More than 3,800 data breaches were reported from January through June 30, exposing over 4.1 billion records, according to the 2019 MidYear Data Breach Quickview Report

Compared to midyear of 2018, the number of reported breaches was up 54 percent and the number of exposed records was up 52 percent. Of the breached organizations that could be definitively classified, the Business sector accounted for 67 percent of reported breaches, followed by Medical (14 percent), Government (12 percent) and Education (7 percent). This continues the trend observed in the Q1 2019 report.

Additional key findings include:

  • In Q1, three breaches were reported as exposing over 100 million records. In Q2 another five breaches were reported as exposing 100 million records or more. Collectively, these eight breaches exposed over 3.2 billion records or 78.6 percent of the total records exposed through June 30.
  • The Business sector accounted for 84.6 percent of the records exposed followed by Unclassified at 14.8 percent and Medical at 0.3 percent. The Government and Education sectors combined accounted for 12.9 million records exposed through the midyear point.
  • Web remains the number one breach type for number of records exposed, accounting for 79 percent of compromised records, while Hacking remains the number one breach type for number of incidents, accounting for 82 percent of reported breaches.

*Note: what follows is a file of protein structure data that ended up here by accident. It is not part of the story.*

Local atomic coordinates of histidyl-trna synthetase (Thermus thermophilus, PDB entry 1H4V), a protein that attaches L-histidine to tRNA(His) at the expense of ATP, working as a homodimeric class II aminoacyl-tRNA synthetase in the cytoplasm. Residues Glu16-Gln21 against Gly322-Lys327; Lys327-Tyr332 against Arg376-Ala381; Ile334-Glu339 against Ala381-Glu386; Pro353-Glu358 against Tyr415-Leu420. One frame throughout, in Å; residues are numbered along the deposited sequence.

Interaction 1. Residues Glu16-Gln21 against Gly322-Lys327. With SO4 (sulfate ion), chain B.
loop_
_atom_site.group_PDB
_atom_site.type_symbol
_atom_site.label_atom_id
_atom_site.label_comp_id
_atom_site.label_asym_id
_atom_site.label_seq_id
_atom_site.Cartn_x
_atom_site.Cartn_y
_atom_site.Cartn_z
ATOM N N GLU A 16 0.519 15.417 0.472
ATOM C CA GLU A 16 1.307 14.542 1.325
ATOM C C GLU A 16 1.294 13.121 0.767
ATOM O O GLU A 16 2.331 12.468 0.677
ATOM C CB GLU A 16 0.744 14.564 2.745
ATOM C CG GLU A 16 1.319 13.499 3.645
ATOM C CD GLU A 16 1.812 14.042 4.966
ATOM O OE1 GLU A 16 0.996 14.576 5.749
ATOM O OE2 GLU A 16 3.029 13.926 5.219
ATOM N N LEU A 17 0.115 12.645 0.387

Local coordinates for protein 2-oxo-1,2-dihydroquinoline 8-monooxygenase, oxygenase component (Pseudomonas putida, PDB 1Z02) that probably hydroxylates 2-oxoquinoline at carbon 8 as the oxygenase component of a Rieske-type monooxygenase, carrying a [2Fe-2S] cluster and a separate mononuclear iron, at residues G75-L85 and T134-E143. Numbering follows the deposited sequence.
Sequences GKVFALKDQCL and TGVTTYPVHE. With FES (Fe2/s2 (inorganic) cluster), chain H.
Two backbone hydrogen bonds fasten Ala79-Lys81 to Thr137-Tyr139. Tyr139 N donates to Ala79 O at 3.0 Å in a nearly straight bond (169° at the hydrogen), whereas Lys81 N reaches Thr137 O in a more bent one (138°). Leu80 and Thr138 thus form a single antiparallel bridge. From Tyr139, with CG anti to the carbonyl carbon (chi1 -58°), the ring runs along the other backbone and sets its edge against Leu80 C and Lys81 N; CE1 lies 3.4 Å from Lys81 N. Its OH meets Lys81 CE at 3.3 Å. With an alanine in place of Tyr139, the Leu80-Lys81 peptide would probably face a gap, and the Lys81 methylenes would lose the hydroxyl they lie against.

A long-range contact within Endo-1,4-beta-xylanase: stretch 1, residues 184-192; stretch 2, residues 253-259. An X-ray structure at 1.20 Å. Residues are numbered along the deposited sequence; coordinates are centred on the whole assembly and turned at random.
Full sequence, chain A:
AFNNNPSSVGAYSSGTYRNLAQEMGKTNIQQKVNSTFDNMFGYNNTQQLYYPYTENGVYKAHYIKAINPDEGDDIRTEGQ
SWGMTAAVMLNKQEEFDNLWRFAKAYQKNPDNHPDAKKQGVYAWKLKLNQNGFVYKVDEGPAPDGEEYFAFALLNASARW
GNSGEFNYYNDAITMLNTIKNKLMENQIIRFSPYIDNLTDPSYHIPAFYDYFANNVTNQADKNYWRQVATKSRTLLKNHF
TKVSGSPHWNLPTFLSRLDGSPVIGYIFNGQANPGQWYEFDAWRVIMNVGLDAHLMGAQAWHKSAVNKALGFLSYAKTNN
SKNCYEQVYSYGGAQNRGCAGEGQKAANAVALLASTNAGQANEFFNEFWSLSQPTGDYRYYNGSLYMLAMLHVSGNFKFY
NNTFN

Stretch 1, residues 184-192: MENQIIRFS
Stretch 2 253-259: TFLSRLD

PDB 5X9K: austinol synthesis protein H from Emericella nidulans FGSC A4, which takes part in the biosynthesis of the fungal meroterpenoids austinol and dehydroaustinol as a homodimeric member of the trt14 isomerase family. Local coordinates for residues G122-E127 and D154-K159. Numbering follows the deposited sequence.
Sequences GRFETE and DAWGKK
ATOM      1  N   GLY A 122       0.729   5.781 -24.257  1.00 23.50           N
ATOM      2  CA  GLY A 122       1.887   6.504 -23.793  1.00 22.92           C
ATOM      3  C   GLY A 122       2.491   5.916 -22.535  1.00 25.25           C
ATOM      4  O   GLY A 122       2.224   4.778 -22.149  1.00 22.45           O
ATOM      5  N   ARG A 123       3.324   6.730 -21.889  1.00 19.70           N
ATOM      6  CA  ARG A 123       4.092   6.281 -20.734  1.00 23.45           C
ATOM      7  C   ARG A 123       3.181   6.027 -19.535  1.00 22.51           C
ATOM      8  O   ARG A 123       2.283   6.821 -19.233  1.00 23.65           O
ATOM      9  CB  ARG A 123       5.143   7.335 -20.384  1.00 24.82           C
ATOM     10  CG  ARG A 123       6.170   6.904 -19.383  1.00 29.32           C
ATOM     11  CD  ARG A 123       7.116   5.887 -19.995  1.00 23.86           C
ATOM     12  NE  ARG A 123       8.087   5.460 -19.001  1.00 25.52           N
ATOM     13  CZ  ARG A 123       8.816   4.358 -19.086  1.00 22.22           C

• Email addresses and passwords remain prized targets, with email addresses exposed in approximately 70 percent of reported breaches and passwords exposed in approximately 65 percent of reported breaches.

In the first 6 months of the year, 137 breaches exposed sensitive data belonging to third parties. While some of these events were relatively mundane, others had far-reaching implications. Perhaps none was worse than the compromise at American Medical Collection Agency (AMCA). Initially reported as a breach at Quest Diagnostics, it quickly became clear the breach actually occurred at AMCA. The fallout has been substantial. Clients severed their relationship with AMCA, consumer lawsuits were filed within days of the initial breach disclosure and most devastating of all, AMCA was forced into filing for bankruptcy protection a mere 2 weeks after news of the breach made headlines.

A closer look at breaches impacting third parties, and their data, shows a striking difference compared to all breaches in Q2. Email addresses and passwords fall toward the bottom of the data types compromised while names, addresses, Social Security numbers and dates of birth climb to the top of the chart. Not only can these breaches be more difficult to manage given the multiple parties involved, they can also have more damaging consequences for the individual’s whose data is exposed in the event.